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Research Papers: Gas Turbines: Structures and Dynamics

Uncertainties of an Automated Optical 3D Geometry Measurement, Modeling, and Analysis Process for Mistuned Integrally Bladed Rotor Reverse Engineering

[+] Author and Article Information
Alex A. Kaszynski

e-mail: Alex.Kasynski@wpafb.af.mil

Joseph A. Beck

e-mail: Joseph.Beck@wpafb.af.mil

Jeffrey M. Brown

e-mail: Jeffrey.Brown@wpafb.af.mil
Turbine Engine Division,
Air Force Research Laboratory,
Wright-Patterson AFB, OH 45433

1Corresponding author.

Contributed by the Structures and Dynamics Committee of ASME for publication in the JOURNAL OF ENGINEERING FOR GAS TURBINES AND POWER. Manuscript received June 19, 2013; final manuscript received July 9, 2013; published online September 6, 2013. Editor: David Wisler.

J. Eng. Gas Turbines Power 135(10), 102504 (Sep 06, 2013) (8 pages) Paper No: GTP-13-1172; doi: 10.1115/1.4025000 History: Received June 19, 2013; Revised July 09, 2013

An automated reverse engineering process is developed that uses a structured light optical measurement system to collect dense point cloud geometry representations. The modeling process is automated through integration of software for point cloud processing, reverse engineering, solid model creation, grid generation, and structural solution. Process uncertainties are quantified on a calibration block and demonstrated on an academic transonic integrally bladed rotor. These uncertainties are propagated through physics-based models to assess impacts on predicted modal and mistuned forced response. Process details are discussed and recommendations made on reducing uncertainty. Reverse engineered parts averaged a deviation of 0.0002 in. (5 μm) which did not significantly impact low and midrange frequency responses. High frequency modes were found to be sensitive to these uncertainties demonstrating the need for future refinement of reverse engineering processes.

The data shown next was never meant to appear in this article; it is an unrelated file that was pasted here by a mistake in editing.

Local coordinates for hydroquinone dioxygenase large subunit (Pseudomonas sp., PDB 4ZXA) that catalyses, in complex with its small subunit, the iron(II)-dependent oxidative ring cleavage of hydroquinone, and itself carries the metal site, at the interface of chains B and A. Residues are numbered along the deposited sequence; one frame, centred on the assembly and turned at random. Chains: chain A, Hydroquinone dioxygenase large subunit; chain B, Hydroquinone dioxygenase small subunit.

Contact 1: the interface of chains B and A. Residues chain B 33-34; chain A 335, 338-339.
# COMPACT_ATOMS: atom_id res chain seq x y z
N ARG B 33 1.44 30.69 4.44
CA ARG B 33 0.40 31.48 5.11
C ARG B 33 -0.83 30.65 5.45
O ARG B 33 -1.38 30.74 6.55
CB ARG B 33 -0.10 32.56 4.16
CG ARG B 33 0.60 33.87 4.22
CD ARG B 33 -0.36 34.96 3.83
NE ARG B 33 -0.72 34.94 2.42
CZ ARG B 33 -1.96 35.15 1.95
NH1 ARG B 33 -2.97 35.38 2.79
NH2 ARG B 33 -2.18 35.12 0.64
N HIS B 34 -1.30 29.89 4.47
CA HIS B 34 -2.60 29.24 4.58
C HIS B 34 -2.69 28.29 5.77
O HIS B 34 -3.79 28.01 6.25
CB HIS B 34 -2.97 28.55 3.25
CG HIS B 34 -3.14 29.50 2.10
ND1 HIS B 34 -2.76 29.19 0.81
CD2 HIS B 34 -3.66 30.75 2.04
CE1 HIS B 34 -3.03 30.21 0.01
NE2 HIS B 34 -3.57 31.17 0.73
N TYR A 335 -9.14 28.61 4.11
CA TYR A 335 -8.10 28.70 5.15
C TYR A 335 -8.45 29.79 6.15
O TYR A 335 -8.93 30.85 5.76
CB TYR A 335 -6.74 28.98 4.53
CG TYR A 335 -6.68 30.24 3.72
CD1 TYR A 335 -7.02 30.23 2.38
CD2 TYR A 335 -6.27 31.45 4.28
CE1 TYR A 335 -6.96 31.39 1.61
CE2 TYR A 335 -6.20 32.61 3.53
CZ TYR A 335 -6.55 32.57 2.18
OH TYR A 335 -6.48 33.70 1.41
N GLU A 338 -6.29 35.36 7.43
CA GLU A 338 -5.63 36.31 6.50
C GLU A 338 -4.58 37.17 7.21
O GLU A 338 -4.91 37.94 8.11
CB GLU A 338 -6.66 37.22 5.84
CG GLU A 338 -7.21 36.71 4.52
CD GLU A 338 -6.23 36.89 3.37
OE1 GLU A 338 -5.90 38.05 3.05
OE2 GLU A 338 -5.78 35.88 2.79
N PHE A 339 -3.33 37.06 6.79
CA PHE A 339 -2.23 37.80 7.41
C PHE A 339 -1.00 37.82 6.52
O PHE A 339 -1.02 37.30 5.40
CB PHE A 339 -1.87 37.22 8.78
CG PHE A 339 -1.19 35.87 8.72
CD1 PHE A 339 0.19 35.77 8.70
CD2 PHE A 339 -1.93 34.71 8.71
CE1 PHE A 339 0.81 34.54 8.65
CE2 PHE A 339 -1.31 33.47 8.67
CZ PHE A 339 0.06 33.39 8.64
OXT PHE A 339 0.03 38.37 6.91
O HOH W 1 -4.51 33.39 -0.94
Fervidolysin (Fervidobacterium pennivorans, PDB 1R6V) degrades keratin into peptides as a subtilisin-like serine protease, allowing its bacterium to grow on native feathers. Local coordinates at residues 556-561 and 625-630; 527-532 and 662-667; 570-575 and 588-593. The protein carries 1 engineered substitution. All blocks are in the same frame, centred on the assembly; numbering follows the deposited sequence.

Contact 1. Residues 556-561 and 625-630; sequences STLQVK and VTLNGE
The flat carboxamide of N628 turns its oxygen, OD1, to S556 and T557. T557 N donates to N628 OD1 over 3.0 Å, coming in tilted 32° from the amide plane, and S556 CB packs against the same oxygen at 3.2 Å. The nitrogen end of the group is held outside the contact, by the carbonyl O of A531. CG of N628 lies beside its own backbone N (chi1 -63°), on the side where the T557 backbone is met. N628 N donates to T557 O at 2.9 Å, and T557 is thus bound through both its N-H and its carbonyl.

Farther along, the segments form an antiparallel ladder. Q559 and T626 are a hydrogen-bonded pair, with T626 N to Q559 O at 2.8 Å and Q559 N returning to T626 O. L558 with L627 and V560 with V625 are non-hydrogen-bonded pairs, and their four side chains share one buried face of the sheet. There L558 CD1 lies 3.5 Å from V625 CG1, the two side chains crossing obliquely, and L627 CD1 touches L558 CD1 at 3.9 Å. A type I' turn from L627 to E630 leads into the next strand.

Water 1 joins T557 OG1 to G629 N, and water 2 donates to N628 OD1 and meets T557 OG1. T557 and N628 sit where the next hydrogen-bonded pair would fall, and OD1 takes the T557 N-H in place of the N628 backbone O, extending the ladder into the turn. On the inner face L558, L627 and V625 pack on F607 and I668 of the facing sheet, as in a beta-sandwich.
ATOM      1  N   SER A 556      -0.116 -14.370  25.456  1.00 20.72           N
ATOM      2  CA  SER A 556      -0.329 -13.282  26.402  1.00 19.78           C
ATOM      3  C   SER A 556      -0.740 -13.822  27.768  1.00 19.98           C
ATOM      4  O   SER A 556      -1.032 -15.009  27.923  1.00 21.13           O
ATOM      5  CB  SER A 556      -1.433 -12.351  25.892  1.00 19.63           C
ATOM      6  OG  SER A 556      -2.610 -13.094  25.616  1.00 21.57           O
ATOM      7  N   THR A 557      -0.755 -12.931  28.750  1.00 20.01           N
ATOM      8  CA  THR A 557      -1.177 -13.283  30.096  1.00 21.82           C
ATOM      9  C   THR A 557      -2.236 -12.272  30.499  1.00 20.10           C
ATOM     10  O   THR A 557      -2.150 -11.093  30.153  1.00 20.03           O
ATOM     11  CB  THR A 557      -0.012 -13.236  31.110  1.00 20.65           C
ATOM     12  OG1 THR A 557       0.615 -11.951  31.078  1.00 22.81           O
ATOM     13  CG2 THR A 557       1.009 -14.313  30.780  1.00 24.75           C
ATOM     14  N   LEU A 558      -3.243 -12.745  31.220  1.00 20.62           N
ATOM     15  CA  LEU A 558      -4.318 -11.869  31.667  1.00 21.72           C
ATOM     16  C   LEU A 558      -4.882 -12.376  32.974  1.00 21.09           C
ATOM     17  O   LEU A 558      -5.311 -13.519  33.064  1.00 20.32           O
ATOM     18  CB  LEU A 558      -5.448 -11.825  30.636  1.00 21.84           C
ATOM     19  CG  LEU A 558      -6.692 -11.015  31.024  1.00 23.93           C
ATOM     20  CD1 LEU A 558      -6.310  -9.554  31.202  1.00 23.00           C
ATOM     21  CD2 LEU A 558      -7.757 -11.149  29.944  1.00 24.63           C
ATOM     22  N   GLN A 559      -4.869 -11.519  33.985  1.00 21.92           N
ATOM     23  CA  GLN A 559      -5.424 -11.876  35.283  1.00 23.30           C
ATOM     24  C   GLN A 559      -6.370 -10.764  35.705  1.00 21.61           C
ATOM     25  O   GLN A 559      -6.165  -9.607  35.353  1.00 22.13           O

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Figures

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Fig. 1

Optical 3D scanning system

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Fig. 2

Transonic rotor point cloud (low resolution)

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Fig. 3

Automated reverse engineering process

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Fig. 4

Extracted airfoil cross sections

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Fig. 5

Airfoil cross section modal convergence

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Fig. 6

Airfoil cross section & nominal disk

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Fig. 7

1-2-3 calibration block scan

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Fig. 8

Measured deviations from average

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Fig. 9

Average scan-to-scan deviations

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Fig. 10

Absolute scan-to-scan frequency difference

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Fig. 11

First bend forced response

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Fig. 12

First torsion forced response

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Fig. 13

1B-1T forced response

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Fig. 14

2CWB forced response

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